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Why High Schools Should Get Rid of Sports

If Schools Want to Succeed, Get Rid of Competitive Sports Programs


When I was a high school student, I was ridiculously proud of the fact that I was the first, male or female, to earn a spot on a varsity team in my class. Ranked number three on the tennis team as a freshman, I loved everything about the sport and what that meant for me as a student athlete. When I worked as a teacher, I coached tennis, track, and soccer. I tell you this not as a point of pride, but to provide context as to what I'm about to say next.

Our unbridled obsession with sports in this country is detrimental and demeaning to children's education.

While I'm not arguing to get rid of sports entirely, it has become clear that the overt competitiveness that we expect of kids, coupled with the pomp and pageantry of sports, is not in the best interest of schools. Hear me out.

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In the 2014-2015 school year, nearly eight million high school students played at least one sport. Every year, more and more children choose to play, so much so that for the past 27 years, there has been a steady increase in participation. That's astonishing when you consider that the rest of the world doesn't even come close to those numbers.

Admittedly, I recognize there are a lot of issues when comparing our country's test scores to those of other nations for a variety of complicated reasons. However, considering that we rank consistently well below average in math and are barely scraping by in reading and science, it would behoove us to consider where we can best implement other countries' methods so that we can better educate our young people.

Confusingly, some studies maintain that those students who participate in sports tend to do better than nonathletes when it comes to grade point averages (GPA) and graduation, thanks in part to GPA requirements. So, if student athletes are consistently outperforming their peers, why doesn't this correlate to test scores? When looking at the results of the Scholastic Aptitude Test (SAT), the Atlanta Journal-Constitution found that there was a huge achievement gap between athletes and nonathletes, with athletes scoring sometimes as much as almost 230 points lower.

Sports take up a lot of time, not just for the kids but for everyone involved in the school system. When I was playing, I had two-hour practices every day, sometimes on the weekends, and games that could last until well into the night. What I didn't realize then was how much my participation in sports was affecting others. Very often, I'd get pulled out of class to make it to games. This severely impacted group projects, since it was impossible for me to do a fair amount of the work.

When I was a teacher, I realized how difficult it is to plan a lesson knowing that a majority of your class is going to be excused early, or having to work around special assembly schedules to cheer on the football team. On days where we expect the whole school to stop and root for the home team, the day is wasted. Schools are meant to educate, not create distractions that demean the work being done.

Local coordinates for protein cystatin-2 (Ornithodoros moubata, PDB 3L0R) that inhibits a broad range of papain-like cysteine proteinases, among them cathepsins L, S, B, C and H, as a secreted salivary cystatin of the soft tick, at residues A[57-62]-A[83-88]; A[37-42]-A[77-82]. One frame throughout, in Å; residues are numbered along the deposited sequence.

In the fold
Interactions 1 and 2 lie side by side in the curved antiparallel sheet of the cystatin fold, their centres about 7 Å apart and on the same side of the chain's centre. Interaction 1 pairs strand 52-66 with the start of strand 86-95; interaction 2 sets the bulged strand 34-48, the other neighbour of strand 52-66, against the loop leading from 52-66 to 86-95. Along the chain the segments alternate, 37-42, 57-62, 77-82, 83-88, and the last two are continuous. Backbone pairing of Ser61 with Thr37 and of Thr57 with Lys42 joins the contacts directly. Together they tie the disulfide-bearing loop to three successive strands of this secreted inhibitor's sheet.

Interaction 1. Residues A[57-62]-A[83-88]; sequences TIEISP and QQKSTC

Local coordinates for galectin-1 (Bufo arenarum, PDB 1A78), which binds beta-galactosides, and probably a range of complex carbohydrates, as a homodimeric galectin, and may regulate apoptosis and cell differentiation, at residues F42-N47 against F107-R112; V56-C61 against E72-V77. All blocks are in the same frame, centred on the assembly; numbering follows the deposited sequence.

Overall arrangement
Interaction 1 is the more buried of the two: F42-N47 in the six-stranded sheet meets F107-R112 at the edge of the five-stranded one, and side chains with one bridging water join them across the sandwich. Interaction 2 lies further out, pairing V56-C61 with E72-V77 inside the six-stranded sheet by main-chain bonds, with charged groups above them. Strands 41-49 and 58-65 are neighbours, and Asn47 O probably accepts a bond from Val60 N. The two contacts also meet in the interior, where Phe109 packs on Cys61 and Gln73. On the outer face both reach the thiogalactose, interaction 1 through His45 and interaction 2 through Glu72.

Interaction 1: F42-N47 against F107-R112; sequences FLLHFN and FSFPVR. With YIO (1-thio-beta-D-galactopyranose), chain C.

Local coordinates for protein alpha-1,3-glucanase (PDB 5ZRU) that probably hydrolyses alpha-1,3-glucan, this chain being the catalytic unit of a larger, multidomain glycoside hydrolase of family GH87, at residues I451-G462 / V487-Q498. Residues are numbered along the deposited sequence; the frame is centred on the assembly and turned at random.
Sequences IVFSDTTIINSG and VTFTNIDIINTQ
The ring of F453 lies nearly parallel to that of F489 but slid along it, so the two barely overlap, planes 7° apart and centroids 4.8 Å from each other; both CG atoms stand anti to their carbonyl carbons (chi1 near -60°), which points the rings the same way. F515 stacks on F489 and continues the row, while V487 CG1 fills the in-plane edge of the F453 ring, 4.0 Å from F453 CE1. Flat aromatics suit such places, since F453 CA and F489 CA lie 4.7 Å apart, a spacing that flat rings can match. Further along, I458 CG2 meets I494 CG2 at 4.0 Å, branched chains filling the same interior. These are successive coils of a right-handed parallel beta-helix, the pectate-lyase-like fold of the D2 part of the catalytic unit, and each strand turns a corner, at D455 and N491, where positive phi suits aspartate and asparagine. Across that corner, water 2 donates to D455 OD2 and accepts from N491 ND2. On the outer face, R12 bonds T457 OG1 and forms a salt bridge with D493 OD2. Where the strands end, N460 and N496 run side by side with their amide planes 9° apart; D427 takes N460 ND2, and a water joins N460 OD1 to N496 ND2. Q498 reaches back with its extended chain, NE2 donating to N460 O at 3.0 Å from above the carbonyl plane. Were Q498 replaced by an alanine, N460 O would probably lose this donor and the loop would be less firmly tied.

It's not only time that is being sucked out of our students' education, but money. Very often, schools will spend more money on athletics than they will on academics, sometimes tenfold. That's money that could be spent in funding the arts, providing tutoring, hiring office clerks, improving college readiness, or paying for every student to take the SAT. While I don't doubt that our nation's schools are underfunded, disbanding sports programs would go a long in committing to academic excellence.

To top it all off, sports are incredibly dangerous. Two million injuries each year are caused by high school sports. It's a common argument that sports are necessary because they serve as a pipeline to college for some students. When it comes to their risking debilitating injuries and sacrificing academic integrity, is that really necessary?

I could hold my own against state-ranked athletes, but I was never going to get any scholarships to play. It's exceptionally rare: about 2 percent of students who play a sport receive a scholarship to play at the college level. That paltry 2 percent stands to earn on average $11,000 — that may cover tuition if the school is public and in state, but not much else.

And, yes, some students need sports as a way of being interested in attending high school in the first place. However, at that point we've already failed them. When academics are told to take a back seat to football and basketball, children pick up on that relationship.

Disbanding the athletic programs in American public schools wouldn't be an end to competitive sports. Clubs, leagues, and other intramural groups would still provide an outlet for students to exercise and receive all the benefits that sports provide. Most club sports cost on average $3,000 per athlete, which is a hefty sum for a lot of parents. Yet, considering that some districts are spending in the range of hundreds of thousands of dollars per student, it would be significantly cheaper for cities to provide stipends to lower-income families to play club sports.

I loved playing sports and still find a lot of value in them. However, with schools so desperately needing more money and students still struggling to compete at the collegiate and international levels, the benefits don't come close to filling the huge void in our education system. Only a marked educational paradigm shift will start to fix our broken relationship with what we expect of children.

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